This trip to treatment was no different. I went in to the program somber, disparaging, and hopeless as I usually did when I got to a rehab or detox. I was already used to articulating canned responses like: “Yes, I am in rehab again.” “Yes, I’m taking it seriously this time.” “No, I don’t feel like killing myself. Thank you for your concern,” and “I’m working very hard on myself.”

I had seen people in my position finally get sober after similarly discouraging experiences and copious trips to rehab with no avail, but I couldn’t fathom myself “getting it.” Still, I had to believe something. I dug for any last vestige of hope I could muster. One thing was clear, I would be in rehab for a year, and if there was ever an opportunity to take a break from my routine of self-destructive narcissism and focus on trying to clean up my act, now was that time. I decided rather early in my residency that I would make a sincere effort to attain long-term sobriety.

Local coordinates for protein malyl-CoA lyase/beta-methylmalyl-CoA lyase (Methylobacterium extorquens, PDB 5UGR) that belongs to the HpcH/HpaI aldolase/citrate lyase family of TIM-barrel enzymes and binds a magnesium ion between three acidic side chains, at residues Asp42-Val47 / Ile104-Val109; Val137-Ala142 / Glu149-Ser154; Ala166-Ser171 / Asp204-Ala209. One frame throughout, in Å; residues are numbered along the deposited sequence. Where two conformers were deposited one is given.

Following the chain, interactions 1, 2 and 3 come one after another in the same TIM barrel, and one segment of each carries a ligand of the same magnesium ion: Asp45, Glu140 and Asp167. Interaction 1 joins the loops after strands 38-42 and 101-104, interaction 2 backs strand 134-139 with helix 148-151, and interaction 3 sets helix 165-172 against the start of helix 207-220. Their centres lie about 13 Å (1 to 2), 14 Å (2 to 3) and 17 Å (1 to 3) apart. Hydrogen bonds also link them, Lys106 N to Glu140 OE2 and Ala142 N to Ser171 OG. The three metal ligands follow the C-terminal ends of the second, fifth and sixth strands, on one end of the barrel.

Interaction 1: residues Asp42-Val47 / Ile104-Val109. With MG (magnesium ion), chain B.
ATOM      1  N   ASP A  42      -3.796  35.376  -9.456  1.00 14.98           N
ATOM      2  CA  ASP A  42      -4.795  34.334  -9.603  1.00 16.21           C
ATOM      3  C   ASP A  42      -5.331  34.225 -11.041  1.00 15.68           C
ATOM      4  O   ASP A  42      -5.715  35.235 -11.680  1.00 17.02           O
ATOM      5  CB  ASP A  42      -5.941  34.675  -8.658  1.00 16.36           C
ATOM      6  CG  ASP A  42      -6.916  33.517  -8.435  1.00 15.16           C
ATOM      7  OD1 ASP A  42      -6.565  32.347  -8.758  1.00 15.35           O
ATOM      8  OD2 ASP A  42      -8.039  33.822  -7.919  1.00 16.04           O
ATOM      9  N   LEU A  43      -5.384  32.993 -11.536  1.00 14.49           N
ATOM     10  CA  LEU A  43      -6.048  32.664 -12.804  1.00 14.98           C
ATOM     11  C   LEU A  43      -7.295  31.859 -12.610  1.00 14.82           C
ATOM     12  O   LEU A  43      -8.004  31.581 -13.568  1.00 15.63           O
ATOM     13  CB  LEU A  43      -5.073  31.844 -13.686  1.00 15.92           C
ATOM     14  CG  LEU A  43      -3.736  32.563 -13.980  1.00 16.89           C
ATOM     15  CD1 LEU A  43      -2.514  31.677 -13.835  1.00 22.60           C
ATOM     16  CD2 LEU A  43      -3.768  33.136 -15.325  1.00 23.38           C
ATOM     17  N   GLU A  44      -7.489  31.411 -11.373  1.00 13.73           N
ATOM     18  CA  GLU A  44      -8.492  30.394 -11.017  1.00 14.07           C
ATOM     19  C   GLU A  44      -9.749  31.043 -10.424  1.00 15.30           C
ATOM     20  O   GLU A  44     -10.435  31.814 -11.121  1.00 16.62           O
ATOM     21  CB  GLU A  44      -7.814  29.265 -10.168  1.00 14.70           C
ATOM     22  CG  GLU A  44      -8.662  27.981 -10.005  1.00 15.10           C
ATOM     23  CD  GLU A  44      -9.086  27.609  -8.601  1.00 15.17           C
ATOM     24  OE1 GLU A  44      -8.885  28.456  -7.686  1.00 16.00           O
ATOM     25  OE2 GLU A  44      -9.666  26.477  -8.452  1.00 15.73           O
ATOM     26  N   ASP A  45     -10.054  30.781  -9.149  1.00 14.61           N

The first thing I realized was that for my life to improve, it would require complete abstinence from drugs and alcohol. There would be no exceptions. I felt very certain that each and every time I took just one pill, had just one drink, or took just one hit, it ended with inevitable despair. I also knew that the best chance I had at attaining sobriety would be through participating in a 12-step program with a certain level of fidelity. These were not difficult conclusions to arrive at, I had seen it work many times; applying these principles in my daily life, however, was where I struggled and failed so many times before. I was well aware of what I needed to do in order to get sober long before I began doing it. Taking action was a concept that evaded me for years. Likewise, for me to be completely certain at 23-years-old that I had a psychological disease from which there was no cure, but that I could put into remission by practicing spiritual principles was easily the most vexing task I’ve ever been faced with.